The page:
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Jurors choose death for killer



Published: Sat, February 2, 2008 @ 12:00 a.m.

The defendant told jurors

he does not remember the killing.

By LAURE CIOFFI

VINDICATOR PENNSYLVANIA BUREAU

NEW CASTLE, Pa. — A Lawrence County man found guilty of killing his girlfriend will go to Pennsylvania’s death row.

Jurors spent less than two hours Friday deliberating the fate of 36-year-old Dennis Reed after finding him guilty in his girlfriend’s death on Thursday.

He will be the only man from Lawrence County on death row. Currently 223 men and five women are on Pennsylvania’s death row.

Wendy Miler, 28, was killed in December 2001 of a single gunshot to the back of her head. Her body was left by Reed in the woods near the Neshannock Creek. Reed then took three of her children and lived out of Miller’s vehicle for a week driving from New Castle to Butler.

Prosecutors presented only one witness during the trial’s penalty phase. Miller’s now 13-year-old daughter Jayla McKnight, testified that her mother’s death has affected everyone in the family.

“I can’t do things other kids do with their moms,” she said while sobbing.

Reed presented no defense during his trial, but did take the stand Friday in the penalty phase.

He spent nearly two hours on the stand giving a rambling account of his life, often regressing back to being assaulted in the Lawrence County Jail when he was 18 or 19.

Reed told the jury that he was jumped by seven or eight men and knocked unconscious. When he awoke he was wearing high-heeled, red women’s shoes and had been sexually assaulted.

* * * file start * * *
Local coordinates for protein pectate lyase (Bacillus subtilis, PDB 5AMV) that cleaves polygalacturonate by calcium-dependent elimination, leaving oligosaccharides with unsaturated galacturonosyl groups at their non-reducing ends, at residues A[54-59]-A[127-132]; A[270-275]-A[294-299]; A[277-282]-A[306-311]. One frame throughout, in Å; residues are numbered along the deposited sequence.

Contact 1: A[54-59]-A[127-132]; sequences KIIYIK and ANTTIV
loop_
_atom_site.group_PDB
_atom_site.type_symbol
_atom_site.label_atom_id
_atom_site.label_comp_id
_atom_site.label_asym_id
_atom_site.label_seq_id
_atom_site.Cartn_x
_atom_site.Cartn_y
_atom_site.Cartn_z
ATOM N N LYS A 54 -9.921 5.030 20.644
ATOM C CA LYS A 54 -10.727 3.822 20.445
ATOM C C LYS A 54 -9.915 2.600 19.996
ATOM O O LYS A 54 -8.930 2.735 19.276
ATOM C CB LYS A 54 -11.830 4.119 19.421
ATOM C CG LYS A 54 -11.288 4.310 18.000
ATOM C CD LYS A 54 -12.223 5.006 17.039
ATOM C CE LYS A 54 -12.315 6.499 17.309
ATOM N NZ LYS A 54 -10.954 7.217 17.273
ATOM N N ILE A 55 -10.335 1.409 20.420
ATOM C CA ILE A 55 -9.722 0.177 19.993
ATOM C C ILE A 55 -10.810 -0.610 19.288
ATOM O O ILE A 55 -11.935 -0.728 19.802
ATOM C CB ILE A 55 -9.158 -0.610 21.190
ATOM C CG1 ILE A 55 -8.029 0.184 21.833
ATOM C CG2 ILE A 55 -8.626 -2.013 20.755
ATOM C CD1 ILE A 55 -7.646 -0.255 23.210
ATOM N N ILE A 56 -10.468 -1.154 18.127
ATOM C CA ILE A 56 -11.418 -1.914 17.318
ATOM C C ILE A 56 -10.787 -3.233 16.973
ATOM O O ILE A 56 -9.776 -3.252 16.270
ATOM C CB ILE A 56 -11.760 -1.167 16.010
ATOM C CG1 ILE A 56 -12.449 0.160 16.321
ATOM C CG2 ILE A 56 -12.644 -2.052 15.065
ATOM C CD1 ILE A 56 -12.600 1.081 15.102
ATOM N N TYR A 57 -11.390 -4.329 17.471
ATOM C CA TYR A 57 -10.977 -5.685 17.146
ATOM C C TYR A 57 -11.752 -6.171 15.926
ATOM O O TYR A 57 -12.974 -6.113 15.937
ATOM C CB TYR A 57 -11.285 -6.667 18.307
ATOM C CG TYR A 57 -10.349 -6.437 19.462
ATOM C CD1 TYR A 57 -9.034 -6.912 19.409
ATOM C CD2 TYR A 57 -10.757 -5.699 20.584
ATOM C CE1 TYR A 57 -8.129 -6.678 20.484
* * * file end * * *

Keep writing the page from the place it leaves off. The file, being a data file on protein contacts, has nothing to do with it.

He mentioned through his testimony about claims that he is still being targeted by people in jail because they knew of the sexual assault.

“It’s something that mentally did damage to me. I got somebody who tried to take my manhood,” he said.

Reed told jurors that he started to have “psychological symptoms” that included sensitivity to light and dizziness after he was released from a four-year state prison sentence and moved in with Miller.

Reed and Miller had been high school sweethearts who had a son together when Miller was 16. They separated while he was incarcerated, and she had a relationship with another man that produced three children.

They eventually reunited when he was in state prison.

Reed said after he moved in with Miller he started to self medicate with alcohol and drugs to mask the light sensitivity and dizziness he was feeling.

He said his relationship with Miller started to deteriorate, too.

“We started to have arguments about her hearing from other people about me. Eventually she started to be quiet,” he said.

Eventually Miller sought and got a restraining order against Reed and it was then that he set out to kill her, prosecutors said.

Reed claims he had a nine-day blackout and does not recall anything about Miller’s murder or kidnapping her three youngest children. He claims after learning about the restraining order, his next memory is being arrested by police in Butler.

Jurors decided prosecutors proved the two aggravating circumstances outlined for death. They were that he committed the murder while committing another felony. The jury had convicted him of seven felonies during trial that included a felon not permitted to carry a gun and kidnapping. They also found that he killed Miller knowing there was a restraining order against him prohibiting contact with Miller or her children.

Reed will be formally sentenced in about 45 days.

His attorney, Randall Hetrick, said he wasn’t surprised by the jury’s decision.

“The evidence is what it is. That’s what we were presented with,” he said.

District Attorney John Bongivengo called the verdict just.

cioffi@vindy.com


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